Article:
• Claw-Hammer.  Riveting-Hammer.  Upholster's Hammer.  Magnetized Hammer.  Veneering-Hammer
    Claw-Hammer. Riveting-Hammer. Upholster's Hammer. Magnetized Hammer. Veneering-Hammer
  • WordNet 3.6
    • n magnet (physics) a device that attracts iron and produces a magnetic field
    • n magnet a characteristic that provides pleasure and attracts "flowers are an attractor for bees"
    • ***

Additional illustrations & photos:

Intensity magnet Intensity magnet
Two electro-magnets Two electro-magnets
Magnetic concentrating installation Magnetic concentrating installation
Magnetic concentrator Magnetic concentrator

Webster's Revised Unabridged Dictionary
  • Interesting fact: Earth's magnetic field has been weakening. It seems to have lost 15% of its strength since 1670. At the present rate of decrease, it will reach zero in 2,000 years. Between the years 3500 and 4500, the magnetic field will not be sufficiently strong enough to ward off charged radiation from outer space.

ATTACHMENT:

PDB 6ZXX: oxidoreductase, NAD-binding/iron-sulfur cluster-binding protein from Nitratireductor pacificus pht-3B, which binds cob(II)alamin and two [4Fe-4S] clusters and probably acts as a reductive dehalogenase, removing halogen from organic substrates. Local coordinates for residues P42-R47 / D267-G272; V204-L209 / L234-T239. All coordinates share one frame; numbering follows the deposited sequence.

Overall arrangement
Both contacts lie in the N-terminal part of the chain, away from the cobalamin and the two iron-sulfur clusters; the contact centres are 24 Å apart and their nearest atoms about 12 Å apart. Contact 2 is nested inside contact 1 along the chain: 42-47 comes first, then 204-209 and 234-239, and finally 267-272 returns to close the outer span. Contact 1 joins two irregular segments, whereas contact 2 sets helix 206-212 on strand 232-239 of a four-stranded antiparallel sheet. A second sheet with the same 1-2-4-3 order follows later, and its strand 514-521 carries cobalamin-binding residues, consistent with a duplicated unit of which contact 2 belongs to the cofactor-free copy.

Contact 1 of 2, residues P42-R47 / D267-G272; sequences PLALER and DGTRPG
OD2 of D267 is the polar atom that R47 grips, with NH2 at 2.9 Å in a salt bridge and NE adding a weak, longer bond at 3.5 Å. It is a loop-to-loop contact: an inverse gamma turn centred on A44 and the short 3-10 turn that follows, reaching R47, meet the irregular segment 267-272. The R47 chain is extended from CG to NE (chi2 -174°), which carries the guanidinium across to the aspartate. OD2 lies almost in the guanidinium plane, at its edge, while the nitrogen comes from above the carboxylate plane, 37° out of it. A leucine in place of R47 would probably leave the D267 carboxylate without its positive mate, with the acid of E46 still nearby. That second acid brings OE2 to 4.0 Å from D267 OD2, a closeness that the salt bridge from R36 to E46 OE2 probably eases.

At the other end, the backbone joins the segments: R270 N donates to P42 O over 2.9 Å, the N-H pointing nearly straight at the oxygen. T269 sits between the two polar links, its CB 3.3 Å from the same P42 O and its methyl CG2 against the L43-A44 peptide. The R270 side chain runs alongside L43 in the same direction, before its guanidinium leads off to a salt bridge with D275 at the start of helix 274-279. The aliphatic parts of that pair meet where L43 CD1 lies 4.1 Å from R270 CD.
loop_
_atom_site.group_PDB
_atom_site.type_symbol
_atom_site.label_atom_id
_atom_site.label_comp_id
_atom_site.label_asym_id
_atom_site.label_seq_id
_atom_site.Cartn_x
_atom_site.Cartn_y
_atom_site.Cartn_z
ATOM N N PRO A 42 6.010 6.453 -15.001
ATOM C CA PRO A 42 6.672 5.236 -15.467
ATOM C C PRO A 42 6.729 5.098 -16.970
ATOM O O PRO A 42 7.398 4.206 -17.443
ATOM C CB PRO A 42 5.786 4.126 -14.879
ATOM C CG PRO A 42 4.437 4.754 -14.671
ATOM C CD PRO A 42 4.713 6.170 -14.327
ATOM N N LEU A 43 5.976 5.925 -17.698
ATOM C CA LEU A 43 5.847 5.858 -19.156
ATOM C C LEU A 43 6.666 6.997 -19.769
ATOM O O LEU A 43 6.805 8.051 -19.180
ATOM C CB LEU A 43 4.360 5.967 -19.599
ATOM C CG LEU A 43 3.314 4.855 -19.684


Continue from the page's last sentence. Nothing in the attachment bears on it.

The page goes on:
• Magnet (Physics) A bar or mass of steel or iron to which the peculiar properties of the loadstone have been imparted; -- called, in distinction from the loadstone, an artificial magnet.
    • Magnet The loadstone; a species of iron ore (the ferrosoferric or magnetic ore, Fe3O4) which has the property of attracting iron and some of its ores, and, when freely suspended, of pointing to the poles; -- called also natural magnet. "Dinocrates began to make the arched roof of the temple of Arsinoë all of magnet , or this loadstone.""Two magnets , heaven and earth, allure to bliss,
      The larger loadstone that, the nearer this."
    • ***
Century Dictionary and Cyclopedia
  • Interesting fact: Every eleven years the magnetic poles of the sun switch. This cycle is called "Solarmax".